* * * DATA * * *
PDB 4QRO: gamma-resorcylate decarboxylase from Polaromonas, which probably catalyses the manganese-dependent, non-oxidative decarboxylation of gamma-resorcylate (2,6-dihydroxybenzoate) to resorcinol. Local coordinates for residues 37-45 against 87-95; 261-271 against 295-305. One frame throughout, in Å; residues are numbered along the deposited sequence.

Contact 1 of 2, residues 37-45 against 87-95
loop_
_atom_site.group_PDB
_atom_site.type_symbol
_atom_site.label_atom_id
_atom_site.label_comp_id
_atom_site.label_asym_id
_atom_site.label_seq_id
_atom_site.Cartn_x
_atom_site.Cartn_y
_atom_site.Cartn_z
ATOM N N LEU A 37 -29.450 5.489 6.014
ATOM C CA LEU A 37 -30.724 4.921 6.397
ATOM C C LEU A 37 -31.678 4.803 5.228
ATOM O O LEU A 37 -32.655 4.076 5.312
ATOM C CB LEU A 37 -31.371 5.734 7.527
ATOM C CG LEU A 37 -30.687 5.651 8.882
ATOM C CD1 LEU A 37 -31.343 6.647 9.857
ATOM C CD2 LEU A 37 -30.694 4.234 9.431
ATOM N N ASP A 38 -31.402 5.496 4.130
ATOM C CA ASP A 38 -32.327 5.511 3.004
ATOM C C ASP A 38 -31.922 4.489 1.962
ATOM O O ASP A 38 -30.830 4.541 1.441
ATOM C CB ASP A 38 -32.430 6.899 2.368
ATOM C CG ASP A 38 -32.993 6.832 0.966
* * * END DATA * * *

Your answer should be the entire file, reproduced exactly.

PDB 4QRO: gamma-resorcylate decarboxylase from Polaromonas, which probably catalyses the manganese-dependent, non-oxidative decarboxylation of gamma-resorcylate (2,6-dihydroxybenzoate) to resorcinol. Local coordinates for residues 37-45 against 87-95; 261-271 against 295-305. One frame throughout, in Å; residues are numbered along the deposited sequence.

Contact 1 of 2, residues 37-45 against 87-95
loop_
_atom_site.group_PDB
_atom_site.type_symbol
_atom_site.label_atom_id
_atom_site.label_comp_id
_atom_site.label_asym_id
_atom_site.label_seq_id
_atom_site.Cartn_x
_atom_site.Cartn_y
_atom_site.Cartn_z
ATOM N N LEU A 37 -29.450 5.489 6.014
ATOM C CA LEU A 37 -30.724 4.921 6.397
ATOM C C LEU A 37 -31.678 4.803 5.228
ATOM O O LEU A 37 -32.655 4.076 5.312
ATOM C CB LEU A 37 -31.371 5.734 7.527
ATOM C CG LEU A 37 -30.687 5.651 8.882
ATOM C CD1 LEU A 37 -31.343 6.647 9.857
ATOM C CD2 LEU A 37 -30.694 4.234 9.431
ATOM N N ASP A 38 -31.402 5.496 4.130
ATOM C CA ASP A 38 -32.327 5.511 3.004
ATOM C C ASP A 38 -31.922 4.489 1.962
ATOM O O ASP A 38 -30.830 4.541 1.441
ATOM C CB ASP A 38 -32.430 6.899 2.368
ATOM C CG ASP A 38 -32.993 6.832 0.966